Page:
Mary Pols of Time gave the film a positive review, saying "As a sequel it stands level with the first film, and may have the edge on it."[84] Peter Travers of Rolling Stone gave the film three stars out of four, saying "Co-directors Chris Renaud and Pierre Coffin, who do Minion voices expertly, never let up on the laughs. A fart joke in 3-D may not be three times as wacky, but the high spirits of Despicable Me 2 are irresistible fun."[85] A.A. Dowd of The A.V. Club gave the film a 'C' grade, saying "What's missing—and this was the crucial component of part one—is a little sour to undercut the sweet. Like its protagonist, a bad guy gone boringly good, Despicable Me 2 has no edge. It's fatally nice and insufficiently naughty."[86]

Accolades[edit]

Award Category Recipient(s) Result
Academy Awards[87] Best Animated Feature Chris Renaud, Pierre Coffin, and Chris Meledandri Nominated
Best Original Song "Happy" – Pharrell Williams Nominated
Alliance of Women Film Journalists[88] Best Animated Feature Pierre Coffin and Chris Renaud Nominated
American Cinema Editors[89] Best Edited Animated Feature Film Gregory Perler Nominated
Annie Awards[90] Best Animated Feature Despicable Me 2 Nominated
Best Animated TV/Broadcast Commercial Despicable Me 2 Won
Character Animation in an Animated Feature Production Jonathan Del Val Nominated
Character Design in an Animated Feature Production Eric Guillon Nominated
Music in an Animated Feature Production Heitor Pereira and Pharrell Williams Nominated
Production Design in an Animated Feature Production Yarrow Cheney and Eric Guillon Nominated
Storyboarding in an Animated Feature Production Eric Favela Nominated
Voice Acting in an Animated Feature Production Kristen Wiig Nominated
Steve Carell Nominated
Pierre Coffin Nominated
British Academy Film Awards[91] Best Animated Film Chris Renaud and Pierre Coffin Nominated
British Academy Children's Awards (BAFTA)[92] BAFTA Kid's Vote (Feature Film) Despicable Me 2 Won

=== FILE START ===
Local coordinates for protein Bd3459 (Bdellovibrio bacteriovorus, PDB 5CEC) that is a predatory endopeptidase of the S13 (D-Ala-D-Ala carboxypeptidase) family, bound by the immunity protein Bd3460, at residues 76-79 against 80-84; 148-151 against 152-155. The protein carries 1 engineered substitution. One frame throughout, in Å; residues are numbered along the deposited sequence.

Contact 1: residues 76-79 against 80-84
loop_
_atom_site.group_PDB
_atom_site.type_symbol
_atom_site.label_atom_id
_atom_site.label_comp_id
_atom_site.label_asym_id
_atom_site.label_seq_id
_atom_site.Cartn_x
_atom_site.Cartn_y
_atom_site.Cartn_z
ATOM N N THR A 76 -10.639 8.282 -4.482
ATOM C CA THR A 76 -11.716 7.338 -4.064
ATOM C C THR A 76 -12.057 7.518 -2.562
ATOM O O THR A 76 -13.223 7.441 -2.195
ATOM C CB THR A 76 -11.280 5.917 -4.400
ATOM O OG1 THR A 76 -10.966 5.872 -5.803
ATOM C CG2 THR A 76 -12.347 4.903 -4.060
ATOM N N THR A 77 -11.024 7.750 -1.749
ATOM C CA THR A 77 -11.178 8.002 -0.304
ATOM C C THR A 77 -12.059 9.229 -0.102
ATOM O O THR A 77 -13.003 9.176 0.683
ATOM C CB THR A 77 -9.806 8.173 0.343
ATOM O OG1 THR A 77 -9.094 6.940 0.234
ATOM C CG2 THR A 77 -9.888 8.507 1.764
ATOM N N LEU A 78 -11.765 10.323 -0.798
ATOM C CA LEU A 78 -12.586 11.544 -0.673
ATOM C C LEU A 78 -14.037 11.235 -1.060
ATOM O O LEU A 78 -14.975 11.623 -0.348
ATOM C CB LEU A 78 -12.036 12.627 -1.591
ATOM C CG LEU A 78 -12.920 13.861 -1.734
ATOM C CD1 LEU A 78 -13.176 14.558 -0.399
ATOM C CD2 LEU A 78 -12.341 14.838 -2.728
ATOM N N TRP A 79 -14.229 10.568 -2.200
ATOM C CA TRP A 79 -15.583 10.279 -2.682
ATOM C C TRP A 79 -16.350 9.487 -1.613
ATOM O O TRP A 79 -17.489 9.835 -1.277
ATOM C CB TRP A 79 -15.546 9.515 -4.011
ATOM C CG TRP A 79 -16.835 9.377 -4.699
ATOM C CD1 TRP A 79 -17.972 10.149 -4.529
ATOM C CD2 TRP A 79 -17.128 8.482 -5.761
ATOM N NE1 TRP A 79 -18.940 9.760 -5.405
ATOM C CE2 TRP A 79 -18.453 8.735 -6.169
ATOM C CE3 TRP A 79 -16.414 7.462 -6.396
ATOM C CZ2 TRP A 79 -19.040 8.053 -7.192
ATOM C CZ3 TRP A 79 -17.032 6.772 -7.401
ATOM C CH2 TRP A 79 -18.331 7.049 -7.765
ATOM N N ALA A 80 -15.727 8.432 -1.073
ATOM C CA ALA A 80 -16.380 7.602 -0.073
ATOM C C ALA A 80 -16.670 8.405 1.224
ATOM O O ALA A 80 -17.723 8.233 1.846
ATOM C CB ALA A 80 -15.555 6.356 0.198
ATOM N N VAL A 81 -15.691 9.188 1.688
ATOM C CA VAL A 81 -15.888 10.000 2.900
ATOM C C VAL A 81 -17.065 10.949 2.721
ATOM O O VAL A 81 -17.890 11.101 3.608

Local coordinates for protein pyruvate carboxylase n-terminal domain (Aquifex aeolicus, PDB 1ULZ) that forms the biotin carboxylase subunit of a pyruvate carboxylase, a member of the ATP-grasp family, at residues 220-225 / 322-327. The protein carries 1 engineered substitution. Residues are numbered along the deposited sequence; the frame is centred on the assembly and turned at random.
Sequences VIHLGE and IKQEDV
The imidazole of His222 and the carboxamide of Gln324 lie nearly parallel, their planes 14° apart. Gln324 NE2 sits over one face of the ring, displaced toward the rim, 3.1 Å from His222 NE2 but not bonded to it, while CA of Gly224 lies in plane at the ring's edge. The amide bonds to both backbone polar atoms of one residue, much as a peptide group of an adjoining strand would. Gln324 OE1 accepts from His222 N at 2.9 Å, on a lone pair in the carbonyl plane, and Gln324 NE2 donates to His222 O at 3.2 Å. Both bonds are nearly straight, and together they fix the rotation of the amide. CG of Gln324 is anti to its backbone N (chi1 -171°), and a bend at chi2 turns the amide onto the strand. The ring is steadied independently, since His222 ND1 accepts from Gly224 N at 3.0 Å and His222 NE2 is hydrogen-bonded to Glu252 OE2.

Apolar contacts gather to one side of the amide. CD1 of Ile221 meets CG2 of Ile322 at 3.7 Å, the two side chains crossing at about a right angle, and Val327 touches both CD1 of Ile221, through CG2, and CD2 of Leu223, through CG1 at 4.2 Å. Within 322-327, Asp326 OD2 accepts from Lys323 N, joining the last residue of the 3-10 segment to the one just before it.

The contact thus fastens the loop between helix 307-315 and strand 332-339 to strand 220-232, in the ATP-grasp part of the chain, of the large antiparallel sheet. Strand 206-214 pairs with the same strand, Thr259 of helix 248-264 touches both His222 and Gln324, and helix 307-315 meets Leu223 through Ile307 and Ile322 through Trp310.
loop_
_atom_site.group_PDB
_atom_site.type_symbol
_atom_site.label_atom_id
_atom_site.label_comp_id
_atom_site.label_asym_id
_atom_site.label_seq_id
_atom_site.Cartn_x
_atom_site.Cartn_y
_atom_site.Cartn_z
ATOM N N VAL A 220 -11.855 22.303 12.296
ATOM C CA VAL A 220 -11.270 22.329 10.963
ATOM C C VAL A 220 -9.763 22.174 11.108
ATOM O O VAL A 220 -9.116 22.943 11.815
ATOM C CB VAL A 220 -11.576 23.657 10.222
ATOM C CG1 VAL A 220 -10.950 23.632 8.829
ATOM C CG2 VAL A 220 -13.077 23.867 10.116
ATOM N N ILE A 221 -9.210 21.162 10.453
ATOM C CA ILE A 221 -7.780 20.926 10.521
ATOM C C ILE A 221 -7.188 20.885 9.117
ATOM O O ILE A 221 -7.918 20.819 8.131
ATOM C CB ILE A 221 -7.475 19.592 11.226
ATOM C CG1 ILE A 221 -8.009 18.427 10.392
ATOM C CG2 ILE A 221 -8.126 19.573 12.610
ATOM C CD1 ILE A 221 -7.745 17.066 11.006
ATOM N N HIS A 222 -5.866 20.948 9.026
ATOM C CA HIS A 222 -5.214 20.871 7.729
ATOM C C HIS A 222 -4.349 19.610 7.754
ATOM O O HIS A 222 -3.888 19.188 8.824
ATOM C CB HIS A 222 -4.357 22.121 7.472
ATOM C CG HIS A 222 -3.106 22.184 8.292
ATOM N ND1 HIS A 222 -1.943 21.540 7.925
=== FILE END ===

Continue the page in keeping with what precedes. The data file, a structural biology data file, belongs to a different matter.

Cinema Audio Society Awards[93] Outstanding Achievement in Sound Mixing for Motion Pictures – Animated Charleen Richards, Tom Johnson, Gary A. Rizzo, Chris Scarabosio, Alan Meyerson, and Tony Eckert Nominated
Critics' Choice Movie Award[94] Best Animated Feature Despicable Me 2 Nominated
Best Song "Happy" – Pharrell Williams Nominated
Golden Globe Awards[95] Best Animated Feature Film Despicable Me 2 Nominated
Kids' Choice Awards[96] Favorite Animated Movie Despicable Me 2 Nominated
Favorite Voice from an Animated Movie Steve Carell Nominated
Miranda Cosgrove Won
People's Choice Awards[97] Favorite Family Movie Despicable Me 2 Won
Favorite Movie Despicable Me 2 Nominated
Producers Guild of America Award[98] Outstanding Producer of Animated Theatrical Motion Picture Janet Healy and Chris Meledandri Nominated
Satellite Awards[99] Satellite Award for Best Original Song "Happy" – Pharrell Williams Nominated
Saturn Awards[100] Best Animated Film Despicable Me 2 Nominated
Visual Effects Society Awards[101] Outstanding Animation in an Animated Feature Motion Picture Chris Meledandri, Janet Healy, Chris Renaud, and Pierre Coffin Nominated
Washington, D.C. Area Film Critics Association Awards[102] Best Animated Feature Pierre Coffin and Chris Renaud Nominated

Prequel and sequel[edit]

A spin-off prequel[a] to the franchise, Minions, was released in 2015. It focuses on the Minions searching for their master.[108][109] Though financially successful, Minions polarized critics on their release for its plot.[110][111]

A sequel to Despicable Me 2 was released in 2017, titled Despicable Me 3.[112] Its plot pits Gru and his twin brother Dru (Carell) against Balthazar Bratt (Trey Parker) to recover a diamond.[113][114] The film was a financial success[115] but polarized critics.[116][117][118]

Notes[edit]

  1. ^ Other sources call Minions a spin-off,[103][104] while they referred it a prequel.[105][106][107]

References[edit]